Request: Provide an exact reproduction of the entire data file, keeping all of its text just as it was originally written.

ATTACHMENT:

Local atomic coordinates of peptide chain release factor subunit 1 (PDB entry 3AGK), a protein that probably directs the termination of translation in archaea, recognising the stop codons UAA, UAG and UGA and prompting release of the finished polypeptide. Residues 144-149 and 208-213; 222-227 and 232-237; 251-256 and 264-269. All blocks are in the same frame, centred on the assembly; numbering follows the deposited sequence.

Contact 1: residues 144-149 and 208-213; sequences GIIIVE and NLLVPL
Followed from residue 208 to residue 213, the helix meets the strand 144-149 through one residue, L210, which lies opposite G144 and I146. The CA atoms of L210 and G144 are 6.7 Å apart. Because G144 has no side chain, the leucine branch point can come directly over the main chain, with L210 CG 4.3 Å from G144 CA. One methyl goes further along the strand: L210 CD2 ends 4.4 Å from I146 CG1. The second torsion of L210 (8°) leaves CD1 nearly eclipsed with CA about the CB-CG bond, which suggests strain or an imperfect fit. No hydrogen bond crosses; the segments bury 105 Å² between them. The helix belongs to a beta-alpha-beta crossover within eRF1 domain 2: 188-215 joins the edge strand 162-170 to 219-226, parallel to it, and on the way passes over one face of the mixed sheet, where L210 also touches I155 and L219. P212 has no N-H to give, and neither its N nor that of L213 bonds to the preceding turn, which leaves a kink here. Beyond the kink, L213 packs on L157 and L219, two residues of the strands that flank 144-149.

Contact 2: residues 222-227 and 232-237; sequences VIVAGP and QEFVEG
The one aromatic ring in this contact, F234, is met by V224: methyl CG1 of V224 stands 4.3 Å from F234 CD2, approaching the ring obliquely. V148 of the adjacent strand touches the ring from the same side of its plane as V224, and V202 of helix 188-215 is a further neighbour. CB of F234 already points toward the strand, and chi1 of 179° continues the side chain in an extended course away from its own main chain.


Local atomic coordinates of peptide chain release factor subunit 1 (PDB entry 3AGK), a protein that probably directs the termination of translation in archaea, recognising the stop codons UAA, UAG and UGA and prompting release of the finished polypeptide. Residues 144-149 and 208-213; 222-227 and 232-237; 251-256 and 264-269. All blocks are in the same frame, centred on the assembly; numbering follows the deposited sequence.

Contact 1: residues 144-149 and 208-213; sequences GIIIVE and NLLVPL
Followed from residue 208 to residue 213, the helix meets the strand 144-149 through one residue, L210, which lies opposite G144 and I146. The CA atoms of L210 and G144 are 6.7 Å apart. Because G144 has no side chain, the leucine branch point can come directly over the main chain, with L210 CG 4.3 Å from G144 CA. One methyl goes further along the strand: L210 CD2 ends 4.4 Å from I146 CG1. The second torsion of L210 (8°) leaves CD1 nearly eclipsed with CA about the CB-CG bond, which suggests strain or an imperfect fit. No hydrogen bond crosses; the segments bury 105 Å² between them. The helix belongs to a beta-alpha-beta crossover within eRF1 domain 2: 188-215 joins the edge strand 162-170 to 219-226, parallel to it, and on the way passes over one face of the mixed sheet, where L210 also touches I155 and L219. P212 has no N-H to give, and neither its N nor that of L213 bonds to the preceding turn, which leaves a kink here. Beyond the kink, L213 packs on L157 and L219, two residues of the strands that flank 144-149.

Contact 2: residues 222-227 and 232-237; sequences VIVAGP and QEFVEG
The one aromatic ring in this contact, F234, is met by V224: methyl CG1 of V224 stands 4.3 Å from F234 CD2, approaching the ring obliquely. V148 of the adjacent strand touches the ring from the same side of its plane as V224, and V202 of helix 188-215 is a further neighbour. CB of F234 already points toward the strand, and chi1 of 179° continues the side chain in an extended course away from its own main chain.